Tuesday, May 3

TC10k Report

A few nights ago I watched an old Billy Bob Thornton flic, ‘Friday Night Lights’. The film is based on H.G. Bissinger's book, which profiles an economically depressed town and their heroic high school football team. As I lay in bed that evening, I couldn’t escape the stark contrast between football and running. The following morning as I toed the line for the 22nd Times Colonist 10k, I would have nobody running interference or blocking competitors from my path. There would be no time-outs. And, as this wasn’t a relay event any midrace substitution would be frowned upon. Luckily I find the loneliness of a runner quite intoxicating.

After taking some extremely harsh drugs two weeks earlier, I finally kicked the bronchitis and accompanying ailments from my system (over the course of four months, and three doctors, it has been a long time coming). And so, as I stood on the far right of the second row, ahead of an estimated 13,000+ participants I couldn’t be happier to be racing in the event despite a truncated training program (that's me in the green singlet, 800m in).

Starting at the pointy end of the race typically means being surrounded with athletes lacking a sense of humour, and Sunday was no different. That said, I remember Brad asking Shawn (?) what he wanted to run that morning. His response, “10k”… a dozen or so runners instantly cracked up, and Brad was left red in the face (thanks B).

The start was quick; apparently the beautiful Inner Harbour added more than a touch of inspiration to the morning. We were running a new course which rolled for the first few kilometres. Knowing this, I ignored my marathon ‘steady-as-you-go’ mantra, and instead attacked the downhill sections as I tried to maintain rhythm and pace. Despite the aggressive start, I was surprised at how comfortable I felt but apparently I wasn’t the only one with the same game plan. At this point there was a small group of four dangling 100m in front and notwithstanding my best efforts they continued to stay there.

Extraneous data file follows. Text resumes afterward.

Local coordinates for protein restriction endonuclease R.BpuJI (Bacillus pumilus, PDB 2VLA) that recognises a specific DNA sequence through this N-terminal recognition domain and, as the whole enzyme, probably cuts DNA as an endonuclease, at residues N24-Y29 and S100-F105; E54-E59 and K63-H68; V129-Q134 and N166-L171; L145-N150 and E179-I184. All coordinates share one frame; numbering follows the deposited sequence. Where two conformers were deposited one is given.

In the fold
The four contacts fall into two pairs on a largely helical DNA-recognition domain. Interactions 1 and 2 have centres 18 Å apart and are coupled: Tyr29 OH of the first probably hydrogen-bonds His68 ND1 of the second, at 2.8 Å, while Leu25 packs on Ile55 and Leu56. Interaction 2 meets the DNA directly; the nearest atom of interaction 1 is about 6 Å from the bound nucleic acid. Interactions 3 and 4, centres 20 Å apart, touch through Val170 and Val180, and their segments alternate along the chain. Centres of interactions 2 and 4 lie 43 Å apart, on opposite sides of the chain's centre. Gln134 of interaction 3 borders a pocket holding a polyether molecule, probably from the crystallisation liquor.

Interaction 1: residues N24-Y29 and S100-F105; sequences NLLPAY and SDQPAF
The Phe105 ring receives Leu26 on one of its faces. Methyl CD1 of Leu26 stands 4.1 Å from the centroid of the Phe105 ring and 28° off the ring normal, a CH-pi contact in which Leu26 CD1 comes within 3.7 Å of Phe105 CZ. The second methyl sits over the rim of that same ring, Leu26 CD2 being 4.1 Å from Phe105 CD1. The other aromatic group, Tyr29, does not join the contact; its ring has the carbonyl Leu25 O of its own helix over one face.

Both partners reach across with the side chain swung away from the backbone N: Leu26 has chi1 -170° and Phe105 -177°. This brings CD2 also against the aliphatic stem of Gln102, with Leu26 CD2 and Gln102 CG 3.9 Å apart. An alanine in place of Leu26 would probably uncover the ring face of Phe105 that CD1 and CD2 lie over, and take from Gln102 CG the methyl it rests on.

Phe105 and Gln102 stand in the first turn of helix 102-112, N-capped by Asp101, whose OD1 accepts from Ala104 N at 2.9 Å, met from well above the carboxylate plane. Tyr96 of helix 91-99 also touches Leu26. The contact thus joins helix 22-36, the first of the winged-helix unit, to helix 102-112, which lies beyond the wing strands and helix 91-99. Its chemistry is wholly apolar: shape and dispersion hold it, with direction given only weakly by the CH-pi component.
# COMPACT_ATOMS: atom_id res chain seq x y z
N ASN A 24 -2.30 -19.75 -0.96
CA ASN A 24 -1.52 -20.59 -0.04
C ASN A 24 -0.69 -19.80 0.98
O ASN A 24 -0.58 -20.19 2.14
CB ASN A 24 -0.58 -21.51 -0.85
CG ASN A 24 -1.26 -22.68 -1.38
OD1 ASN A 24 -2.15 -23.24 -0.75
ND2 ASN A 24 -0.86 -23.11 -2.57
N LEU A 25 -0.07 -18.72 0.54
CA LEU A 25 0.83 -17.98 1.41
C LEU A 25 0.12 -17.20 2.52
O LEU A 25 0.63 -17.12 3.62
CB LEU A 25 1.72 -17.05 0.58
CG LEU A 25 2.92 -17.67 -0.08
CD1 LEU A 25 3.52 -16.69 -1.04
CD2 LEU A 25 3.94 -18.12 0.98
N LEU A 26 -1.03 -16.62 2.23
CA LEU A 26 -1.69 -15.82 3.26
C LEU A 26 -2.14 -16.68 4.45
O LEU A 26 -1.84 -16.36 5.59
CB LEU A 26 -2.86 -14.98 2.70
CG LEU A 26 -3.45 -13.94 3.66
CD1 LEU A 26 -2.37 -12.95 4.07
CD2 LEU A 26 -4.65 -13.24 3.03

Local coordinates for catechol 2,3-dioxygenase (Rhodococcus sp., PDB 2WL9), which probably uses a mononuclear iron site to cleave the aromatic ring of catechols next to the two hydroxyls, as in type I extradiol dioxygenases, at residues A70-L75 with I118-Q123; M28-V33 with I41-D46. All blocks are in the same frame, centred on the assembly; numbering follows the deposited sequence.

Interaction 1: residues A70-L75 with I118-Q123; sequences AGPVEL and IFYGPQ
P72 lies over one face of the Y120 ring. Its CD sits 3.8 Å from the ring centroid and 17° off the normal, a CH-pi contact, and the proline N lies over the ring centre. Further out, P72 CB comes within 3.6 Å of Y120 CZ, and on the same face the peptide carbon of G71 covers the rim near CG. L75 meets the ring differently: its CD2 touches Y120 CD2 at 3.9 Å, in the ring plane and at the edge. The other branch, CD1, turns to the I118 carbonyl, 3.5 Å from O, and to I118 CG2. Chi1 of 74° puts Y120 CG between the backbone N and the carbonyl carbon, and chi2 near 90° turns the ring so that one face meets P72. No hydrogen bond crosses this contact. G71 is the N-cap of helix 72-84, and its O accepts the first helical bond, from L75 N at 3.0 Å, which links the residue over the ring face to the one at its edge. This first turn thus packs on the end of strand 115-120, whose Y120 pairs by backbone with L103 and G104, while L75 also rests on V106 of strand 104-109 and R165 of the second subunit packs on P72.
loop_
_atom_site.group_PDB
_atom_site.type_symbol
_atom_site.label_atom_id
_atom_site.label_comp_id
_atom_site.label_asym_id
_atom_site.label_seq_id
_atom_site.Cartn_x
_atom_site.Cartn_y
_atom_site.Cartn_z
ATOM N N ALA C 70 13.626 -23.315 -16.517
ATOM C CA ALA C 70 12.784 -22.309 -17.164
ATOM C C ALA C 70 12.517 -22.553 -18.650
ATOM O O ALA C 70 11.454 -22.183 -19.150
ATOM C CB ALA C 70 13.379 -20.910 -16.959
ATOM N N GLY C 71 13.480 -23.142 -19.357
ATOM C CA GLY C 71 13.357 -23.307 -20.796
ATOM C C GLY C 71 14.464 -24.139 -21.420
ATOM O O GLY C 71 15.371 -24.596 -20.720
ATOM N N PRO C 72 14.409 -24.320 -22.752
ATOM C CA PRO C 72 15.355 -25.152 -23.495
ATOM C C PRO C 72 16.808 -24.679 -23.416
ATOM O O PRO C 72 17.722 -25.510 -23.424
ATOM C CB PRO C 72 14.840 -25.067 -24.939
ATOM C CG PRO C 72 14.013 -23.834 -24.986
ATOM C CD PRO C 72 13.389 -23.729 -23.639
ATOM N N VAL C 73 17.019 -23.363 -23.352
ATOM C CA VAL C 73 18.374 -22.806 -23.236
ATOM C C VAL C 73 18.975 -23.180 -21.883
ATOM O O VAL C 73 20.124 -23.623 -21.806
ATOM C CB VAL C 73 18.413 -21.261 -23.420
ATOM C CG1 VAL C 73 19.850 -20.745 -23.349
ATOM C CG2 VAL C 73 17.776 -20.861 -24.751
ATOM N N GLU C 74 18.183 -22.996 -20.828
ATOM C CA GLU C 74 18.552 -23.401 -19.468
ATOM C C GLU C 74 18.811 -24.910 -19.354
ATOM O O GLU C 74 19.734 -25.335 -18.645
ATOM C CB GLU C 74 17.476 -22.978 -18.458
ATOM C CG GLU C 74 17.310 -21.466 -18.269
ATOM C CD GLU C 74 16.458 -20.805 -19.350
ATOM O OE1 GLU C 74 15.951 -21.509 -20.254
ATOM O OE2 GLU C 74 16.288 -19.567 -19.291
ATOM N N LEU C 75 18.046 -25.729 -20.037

With the Sooke 10k (38:35) as a recent guide, I didn’t know what to expect from my body. Sooke is a harder route and I was unsure how much my ill health had played a role. This would be the first time in years where I had no expectation and instead ran unabated.

Typically between 5k and 7k the race starts to ‘feel’ hard, this is made doubly difficult at the TC as the only major hill of the race appears right after the 5 km mark. I was prepared for this, and although the elastic stretched I hung on for dear life as I desperately tried to maintain contact with the group.

As the race entered the final stages I slowly began to reap the rewards of my desperation and passed over a dozen people. With 3k remaining I let gravity take over and pushed hard on the long gradual downhill passed the Coast Guard station and toward the finish. As I crossed the finish it was the first time in ages that I was truly happy. Running can be such a fickle sport, and your happiness can easily be measured in seconds or someone else’s result. For me, Sunday was all about enjoying the freedom to run… nothing else.

3:22, 3:47, 3:42, 3:34, 3:46 (18:11)
3:48, 3:45, 3:32, 3:30, 3:38 (18:22)

Training: TC10k 36:33, 12/401 AG, 55/10,214, 3:40 pace/km


Chris said...

What a great blog post.

"freedom" and a couple other words like "joy" and "adventure," are pretty much my favourite words to associate with running and feeling good about it.

Grellan said...

Great race & 5k splits Michael. You're on the right road ;)

Thomas said...

That's a solid effort and sounds a lot more impressive than a 38:55 (or, in other words, too fast for me).

That is quite some field if 36:33 is only good enough for 55th place!